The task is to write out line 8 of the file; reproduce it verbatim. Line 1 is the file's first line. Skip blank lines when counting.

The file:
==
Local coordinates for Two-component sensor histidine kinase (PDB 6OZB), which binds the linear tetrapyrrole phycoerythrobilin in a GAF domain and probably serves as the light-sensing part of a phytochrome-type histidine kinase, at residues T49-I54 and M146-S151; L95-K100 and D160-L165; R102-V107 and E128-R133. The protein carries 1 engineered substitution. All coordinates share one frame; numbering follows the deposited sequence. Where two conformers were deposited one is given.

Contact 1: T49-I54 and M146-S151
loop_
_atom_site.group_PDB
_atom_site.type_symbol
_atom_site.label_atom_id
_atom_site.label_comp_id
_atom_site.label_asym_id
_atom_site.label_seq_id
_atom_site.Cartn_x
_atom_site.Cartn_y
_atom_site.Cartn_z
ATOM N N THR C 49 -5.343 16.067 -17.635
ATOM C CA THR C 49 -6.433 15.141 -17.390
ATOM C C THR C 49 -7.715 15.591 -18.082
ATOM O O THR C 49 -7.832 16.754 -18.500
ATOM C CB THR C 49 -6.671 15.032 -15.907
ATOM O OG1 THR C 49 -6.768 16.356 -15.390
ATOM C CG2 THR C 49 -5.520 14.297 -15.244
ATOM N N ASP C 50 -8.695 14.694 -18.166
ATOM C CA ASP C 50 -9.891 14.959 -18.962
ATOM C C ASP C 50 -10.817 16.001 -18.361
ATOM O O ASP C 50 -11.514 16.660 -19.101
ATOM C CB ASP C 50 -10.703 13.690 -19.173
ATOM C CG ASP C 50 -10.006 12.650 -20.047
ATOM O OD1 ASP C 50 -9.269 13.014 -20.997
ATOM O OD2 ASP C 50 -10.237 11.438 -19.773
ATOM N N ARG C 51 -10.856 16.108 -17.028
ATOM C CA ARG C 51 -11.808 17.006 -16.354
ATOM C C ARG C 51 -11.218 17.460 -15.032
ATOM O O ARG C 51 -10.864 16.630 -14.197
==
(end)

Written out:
_atom_site.label_asym_id